Rays starters average 75 pitches per start this year, tied with the Mets for the fewest in baseball. They also were last in pitches per start last year (71), the year before that (70) and the year before that (63). Over the past two years, no team throws fewer fastballs than the Rays (44.5%, not including cutters).

Chaz Roe is a good example of how Tampa Bay finds and uses pitchers. The journeyman reliever was throwing 14% sliders when the Rays acquired him in 2017. Within two years he was throwing 64% sliders—until he broke down this year and needed shoulder surgery. Or maybe it’s Oliver Drake, or Colin Poche, or Pete Fairbanks, or Nick Anderson, or Ryan Thompson, or … well, you get the idea. Churn, sometimes caused by injuries from throwing unconventionally, can happen at such a high rate only when the supply supports it.

Aug 20, 2021; St. Petersburg, Florida, USA; Tampa Bay Rays pitcher Chris Mazza (15) throws a pitch during the seventh inning against the Chicago White Sox at Tropicana Field.

Rays righthander Chris Mazza is the epitome of a fungible reliever.

Meanwhile, the fungible nature of relief pitching across baseball is placing enormous pressure on relievers. Rays reliever Ryan Sherriff, 31, told Sports Illustrated earlier this year about how his mental health suffered from the pressure to be perfect. Since returning from the restricted list, the Rays have optioned or recalled him nine times. The ground is always insecure beneath the feet of a big league reliever.

Mazza is the epitome of a fungible reliever, especially those with minor league options. He has pitched for five organizations and been released or designated for assignment four times. Here are his transactions with the Rays this year:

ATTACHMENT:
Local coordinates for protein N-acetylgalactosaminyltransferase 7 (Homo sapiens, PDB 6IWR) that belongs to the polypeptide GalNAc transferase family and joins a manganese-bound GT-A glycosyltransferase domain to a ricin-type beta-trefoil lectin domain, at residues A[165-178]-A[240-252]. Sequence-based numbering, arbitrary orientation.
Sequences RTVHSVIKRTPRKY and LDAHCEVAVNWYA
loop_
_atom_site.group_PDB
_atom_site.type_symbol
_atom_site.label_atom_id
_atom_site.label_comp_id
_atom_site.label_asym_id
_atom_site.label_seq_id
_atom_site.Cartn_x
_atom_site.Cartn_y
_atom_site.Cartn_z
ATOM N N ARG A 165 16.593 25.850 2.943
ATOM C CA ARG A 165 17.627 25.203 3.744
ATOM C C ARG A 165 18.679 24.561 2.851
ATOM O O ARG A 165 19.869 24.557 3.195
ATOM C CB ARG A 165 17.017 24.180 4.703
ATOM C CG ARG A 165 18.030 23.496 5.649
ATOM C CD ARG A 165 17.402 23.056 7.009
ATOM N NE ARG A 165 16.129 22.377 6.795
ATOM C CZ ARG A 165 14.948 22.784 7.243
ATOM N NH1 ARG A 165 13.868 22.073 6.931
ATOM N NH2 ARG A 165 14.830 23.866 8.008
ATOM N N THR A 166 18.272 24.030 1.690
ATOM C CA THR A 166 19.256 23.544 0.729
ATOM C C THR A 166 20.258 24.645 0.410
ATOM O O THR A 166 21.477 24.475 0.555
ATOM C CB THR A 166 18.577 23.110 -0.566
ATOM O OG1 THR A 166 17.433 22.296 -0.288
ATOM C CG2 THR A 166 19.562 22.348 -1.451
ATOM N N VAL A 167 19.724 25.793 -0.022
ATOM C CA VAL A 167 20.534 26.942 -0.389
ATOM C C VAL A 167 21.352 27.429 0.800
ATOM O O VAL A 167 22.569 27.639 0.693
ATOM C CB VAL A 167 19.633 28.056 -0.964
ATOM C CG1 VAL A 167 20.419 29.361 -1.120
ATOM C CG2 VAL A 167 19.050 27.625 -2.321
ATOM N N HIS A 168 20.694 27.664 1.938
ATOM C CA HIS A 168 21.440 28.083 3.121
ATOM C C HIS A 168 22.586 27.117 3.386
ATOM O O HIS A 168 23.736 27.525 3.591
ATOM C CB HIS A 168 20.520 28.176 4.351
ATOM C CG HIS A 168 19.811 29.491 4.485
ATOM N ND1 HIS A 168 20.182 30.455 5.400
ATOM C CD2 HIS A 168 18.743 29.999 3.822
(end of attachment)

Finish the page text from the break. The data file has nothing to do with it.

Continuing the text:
- April 5 Recalled
- April 17 Optioned
- April 18 Recalled
- April 22 Optioned
- April 23 Recalled
- April 24 Placed on IL (shoulder)
- May 19 Sent on rehab
- May 22 Optioned
- June 16 Recalled
- June 17 Optioned
- July 21 Recalled
- July 23 Optioned
- July 29 Recalled
- Aug. 3 Optioned
- Aug. 20 Recalled
- Aug. 21 Optioned
- Aug. 22 Recalled

He has pitched 11 times and been optioned seven times. Of the six times he pitched more than one inning, the Rays took him off the roster the next day four times. It has become common practice around baseball: When a pitcher with options needs a recovery day, he gets shipped to the minors and a fresh arm is shipped in. It is a world in which relievers get penalized for doing a good job.

In just the past decade the number of major league pitchers has grown by 25%. That may sound like a good trend for the players; 169 more big league pitching jobs in 10 years. But these are not full-time jobs. The number of games is fixed (4,830 team games in a full season). The “growth” in jobs is actually a growth in gig-economy jobs—shared jobs.

Teams now use one pitcher for every 4.5 team games played—almost double the churn rate from 30 years ago:

YearPitchers UsedPitchers Used Per Team Game






















With five weeks left in the season, major league teams have used more pitchers than ever before. With the best record in the American League, the Rays are playing this postmodern style better than any other club.